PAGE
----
The Ancient Irish Epic Tale Táin Bó Cúalnge eBook

This eBook from the Gutenberg Project consists of approximately 368 pages of information about The Ancient Irish Epic Tale Tin B Calnge.

Thereafter Cethern son of Fintan asked another leech of Cuchulain to heal and to cure him [1]forasmuch as the leeches of the men of Erin had failed him.[1] “Come, master Laeg,” quoth Cuchulain, “go for me to Fingin the seer-leech, at ‘Fingin’s Grave-mound’ at Leccan (’the Brow’) of Sliab Fuait, [2]him that is[2] leech to Conchobar.  Bid him come to heal Cethern son of Fintan.”

    [1-1] Stowe.

    [2-2] YBL. 40a, 40.

Laeg hastened to Fingin the seer-leech at ‘Fingin’s Grave-mound’ at Leccan of Sliab Fuait, to the leech of Conchobar.  And he told him to go cure Cethern son of Fintan.  Thereupon Fingin the prophet-leech came [3]with him to where Cuchulain and Cethern were.[3] As soon as he was come, Cethern son of Fintan showed him his stabs and his cuts, his sores and his bloody wounds.

    [3-3] Stowe.

* * * * *

[Page 273]

XXIIa

[1]CETHERN’S BLOODY WOUNDS[1]

[W.4299.] [2]"Look at this bloody wound for me, O Fingin,” said Cethern.[2] Fingin looked at the bloody wound.  “Why, it is a slight, unwillingly given wound we behold here,” said the leech; [3]"even a wound that some one of thine own blood hath given thee, and no desire or wish had he therefor,[3] and it will not carry thee off at once.”  “That, now, is true,” exclaimed Cethern.  “A lone man came upon me there; bushy hair on him; a blue mantle wrapped around him; a silver brooch in the mantle over his breast; an oval shield with plaited rim he bore; a five-pointed spear in his hand; a pronged spare spear at his side.  He gave this bloody wound.  He bore away a slight wound from me too.”  “Why, we know that man!” cried Cuchulain; “’twas Illann Ilarchless (’Illann of many feats’) son of Fergus [4]macRoig.[4] And he would not wish that thou shouldst fall by his hand, but he gave thee this mock-blow that the men of Erin might not have it to say it was to betray them or to forsake them if he gave it not.”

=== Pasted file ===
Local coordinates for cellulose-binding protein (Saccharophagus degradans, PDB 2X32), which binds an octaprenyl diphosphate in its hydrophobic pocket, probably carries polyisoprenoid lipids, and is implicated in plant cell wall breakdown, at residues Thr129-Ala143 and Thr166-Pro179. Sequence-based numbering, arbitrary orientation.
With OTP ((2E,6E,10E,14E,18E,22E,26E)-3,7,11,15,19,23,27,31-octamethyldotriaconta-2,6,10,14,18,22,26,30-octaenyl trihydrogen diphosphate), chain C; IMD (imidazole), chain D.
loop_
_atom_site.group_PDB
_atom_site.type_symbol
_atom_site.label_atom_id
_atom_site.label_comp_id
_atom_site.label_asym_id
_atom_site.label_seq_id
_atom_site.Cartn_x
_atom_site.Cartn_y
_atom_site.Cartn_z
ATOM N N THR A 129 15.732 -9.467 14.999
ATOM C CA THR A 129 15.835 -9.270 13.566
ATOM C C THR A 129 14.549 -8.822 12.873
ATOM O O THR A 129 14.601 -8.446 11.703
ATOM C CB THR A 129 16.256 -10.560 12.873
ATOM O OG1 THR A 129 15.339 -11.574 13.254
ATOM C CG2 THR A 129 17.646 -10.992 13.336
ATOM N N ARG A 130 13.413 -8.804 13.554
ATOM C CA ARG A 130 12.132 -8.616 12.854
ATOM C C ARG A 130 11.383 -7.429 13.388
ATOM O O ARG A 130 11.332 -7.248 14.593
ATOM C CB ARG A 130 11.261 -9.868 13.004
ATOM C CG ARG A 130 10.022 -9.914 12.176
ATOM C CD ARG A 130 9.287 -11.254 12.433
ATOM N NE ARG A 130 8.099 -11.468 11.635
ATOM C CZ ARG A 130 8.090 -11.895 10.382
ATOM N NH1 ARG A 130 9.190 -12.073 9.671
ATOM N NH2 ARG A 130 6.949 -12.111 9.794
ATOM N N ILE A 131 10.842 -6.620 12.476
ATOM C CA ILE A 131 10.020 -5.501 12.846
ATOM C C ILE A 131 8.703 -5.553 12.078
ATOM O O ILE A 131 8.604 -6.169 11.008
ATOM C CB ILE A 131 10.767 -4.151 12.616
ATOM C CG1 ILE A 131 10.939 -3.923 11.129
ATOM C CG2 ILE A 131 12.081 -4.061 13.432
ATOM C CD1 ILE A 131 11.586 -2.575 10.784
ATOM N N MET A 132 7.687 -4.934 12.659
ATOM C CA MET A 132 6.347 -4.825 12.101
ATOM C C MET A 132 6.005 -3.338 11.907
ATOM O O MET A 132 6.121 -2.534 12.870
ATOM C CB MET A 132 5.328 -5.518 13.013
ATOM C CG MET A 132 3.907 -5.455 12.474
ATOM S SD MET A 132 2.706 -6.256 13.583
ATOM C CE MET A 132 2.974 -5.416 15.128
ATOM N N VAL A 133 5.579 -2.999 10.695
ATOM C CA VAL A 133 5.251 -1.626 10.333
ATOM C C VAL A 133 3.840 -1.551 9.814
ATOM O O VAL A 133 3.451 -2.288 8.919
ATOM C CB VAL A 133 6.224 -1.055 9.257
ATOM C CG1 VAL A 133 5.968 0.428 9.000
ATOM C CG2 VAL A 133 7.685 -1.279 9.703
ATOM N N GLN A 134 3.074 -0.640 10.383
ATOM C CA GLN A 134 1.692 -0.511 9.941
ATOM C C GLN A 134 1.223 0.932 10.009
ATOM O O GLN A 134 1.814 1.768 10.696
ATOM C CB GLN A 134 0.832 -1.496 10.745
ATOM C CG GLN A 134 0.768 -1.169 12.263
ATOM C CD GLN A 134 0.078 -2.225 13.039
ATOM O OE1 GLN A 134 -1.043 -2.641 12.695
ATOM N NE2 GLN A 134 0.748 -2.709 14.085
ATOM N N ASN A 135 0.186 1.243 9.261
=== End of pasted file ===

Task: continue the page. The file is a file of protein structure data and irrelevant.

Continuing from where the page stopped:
[1-1] The heading is taken from LL.

    [2-2] Stowe.

    [3-3] Stowe.

    [4-4] YBL. 41b, 19.

“Now look at this bloody wound for me, O Fingin my master,” said Cethern.  Fingin looked closely into the bloody wound.  “Why, ’tis a woman’s wanton deed of arms we behold here,” said the leech; [5]"namely the wound which a warrior-woman inflicted on thee,” said he.[5] “Aye, that is true then,” quoth Cethern; “a woman [W.4314.] came upon me there by herself.  A woman, beautiful, fair-faced, long-cheeked, tall; a golden-yellow head of hair [1]down to the top of her two shoulder-blades she wore; a smock of royal sammet next to her white skin;[1] [2]two birds of gold on her shoulders;[2] a purple cloak without other colour she had around her; [LL.fo.90a.] a brooch of gold in the cloak over her bosom; a straight, ridged spear, red-flaming in her hand.  She it was that gave me this bloody wound.  She bore away a slight wound from me too.”  “Ah, but we know that woman,” cried Cuchulain; “Medb daughter of Eocho Fedlech, daughter of the High King of Erin; it is she that came unto us in that dress.  A victory and triumph and trophy she had considered it hadst thou fallen at her hands.”

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The Ancient Irish Epic Tale Táin Bó Cúalnge from Project Gutenberg. Public domain.
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